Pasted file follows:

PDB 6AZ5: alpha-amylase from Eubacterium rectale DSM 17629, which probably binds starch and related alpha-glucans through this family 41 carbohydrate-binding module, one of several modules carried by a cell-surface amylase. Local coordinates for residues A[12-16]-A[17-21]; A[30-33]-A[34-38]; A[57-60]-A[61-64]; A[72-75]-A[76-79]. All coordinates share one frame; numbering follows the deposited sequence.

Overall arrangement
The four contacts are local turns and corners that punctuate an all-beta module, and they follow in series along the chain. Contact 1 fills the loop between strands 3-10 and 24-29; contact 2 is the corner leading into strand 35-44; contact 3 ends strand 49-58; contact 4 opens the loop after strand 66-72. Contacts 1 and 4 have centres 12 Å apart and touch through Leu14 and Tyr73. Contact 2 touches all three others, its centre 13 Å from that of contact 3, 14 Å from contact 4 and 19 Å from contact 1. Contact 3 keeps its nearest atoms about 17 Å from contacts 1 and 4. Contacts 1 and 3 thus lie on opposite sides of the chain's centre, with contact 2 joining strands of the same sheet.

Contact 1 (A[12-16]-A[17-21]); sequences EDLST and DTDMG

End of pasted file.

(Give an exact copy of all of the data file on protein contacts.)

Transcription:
PDB 6AZ5: alpha-amylase from Eubacterium rectale DSM 17629, which probably binds starch and related alpha-glucans through this family 41 carbohydrate-binding module, one of several modules carried by a cell-surface amylase. Local coordinates for residues A[12-16]-A[17-21]; A[30-33]-A[34-38]; A[57-60]-A[61-64]; A[72-75]-A[76-79]. All coordinates share one frame; numbering follows the deposited sequence.

Overall arrangement
The four contacts are local turns and corners that punctuate an all-beta module, and they follow in series along the chain. Contact 1 fills the loop between strands 3-10 and 24-29; contact 2 is the corner leading into strand 35-44; contact 3 ends strand 49-58; contact 4 opens the loop after strand 66-72. Contacts 1 and 4 have centres 12 Å apart and touch through Leu14 and Tyr73. Contact 2 touches all three others, its centre 13 Å from that of contact 3, 14 Å from contact 4 and 19 Å from contact 1. Contact 3 keeps its nearest atoms about 17 Å from contacts 1 and 4. Contacts 1 and 3 thus lie on opposite sides of the chain's centre, with contact 2 joining strands of the same sheet.

Contact 1 (A[12-16]-A[17-21]); sequences EDLST and DTDMG